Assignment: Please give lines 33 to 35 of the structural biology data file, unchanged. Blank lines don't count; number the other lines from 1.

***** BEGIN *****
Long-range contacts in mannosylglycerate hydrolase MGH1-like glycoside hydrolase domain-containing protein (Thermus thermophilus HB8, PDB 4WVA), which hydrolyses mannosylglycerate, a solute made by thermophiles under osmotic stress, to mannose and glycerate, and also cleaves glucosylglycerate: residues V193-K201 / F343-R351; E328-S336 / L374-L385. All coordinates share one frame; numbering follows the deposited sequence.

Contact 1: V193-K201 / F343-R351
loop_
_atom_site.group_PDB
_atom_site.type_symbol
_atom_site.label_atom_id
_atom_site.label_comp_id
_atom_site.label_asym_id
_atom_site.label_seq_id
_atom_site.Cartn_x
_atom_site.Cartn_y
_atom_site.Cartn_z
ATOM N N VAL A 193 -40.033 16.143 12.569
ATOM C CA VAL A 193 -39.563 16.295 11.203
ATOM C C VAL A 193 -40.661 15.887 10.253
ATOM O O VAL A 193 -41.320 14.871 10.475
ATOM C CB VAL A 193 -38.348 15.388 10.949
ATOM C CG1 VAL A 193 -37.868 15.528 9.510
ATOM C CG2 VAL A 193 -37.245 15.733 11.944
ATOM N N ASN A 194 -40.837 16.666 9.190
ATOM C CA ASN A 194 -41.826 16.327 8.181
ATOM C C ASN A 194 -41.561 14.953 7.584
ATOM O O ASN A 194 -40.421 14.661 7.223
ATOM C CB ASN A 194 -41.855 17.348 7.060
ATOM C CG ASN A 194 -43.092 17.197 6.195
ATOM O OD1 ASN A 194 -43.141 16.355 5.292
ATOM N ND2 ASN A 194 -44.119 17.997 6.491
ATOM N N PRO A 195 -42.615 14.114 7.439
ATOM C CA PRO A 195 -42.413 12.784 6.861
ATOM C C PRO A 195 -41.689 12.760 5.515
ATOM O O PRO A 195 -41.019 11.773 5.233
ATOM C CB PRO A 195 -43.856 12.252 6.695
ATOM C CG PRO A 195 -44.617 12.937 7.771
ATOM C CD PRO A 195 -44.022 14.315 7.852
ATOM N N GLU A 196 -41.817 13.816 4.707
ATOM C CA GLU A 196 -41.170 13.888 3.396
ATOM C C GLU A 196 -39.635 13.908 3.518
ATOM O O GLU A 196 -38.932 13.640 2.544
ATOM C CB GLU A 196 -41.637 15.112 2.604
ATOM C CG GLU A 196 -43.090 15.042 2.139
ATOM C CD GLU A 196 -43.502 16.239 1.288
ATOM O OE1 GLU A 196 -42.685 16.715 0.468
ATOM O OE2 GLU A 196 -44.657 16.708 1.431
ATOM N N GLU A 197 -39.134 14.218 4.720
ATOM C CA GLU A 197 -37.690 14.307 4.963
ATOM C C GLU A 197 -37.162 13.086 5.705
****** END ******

ATOM C CG PRO A 195 -44.617 12.937 7.771
ATOM C CD PRO A 195 -44.022 14.315 7.852
ATOM N N GLU A 196 -41.817 13.816 4.707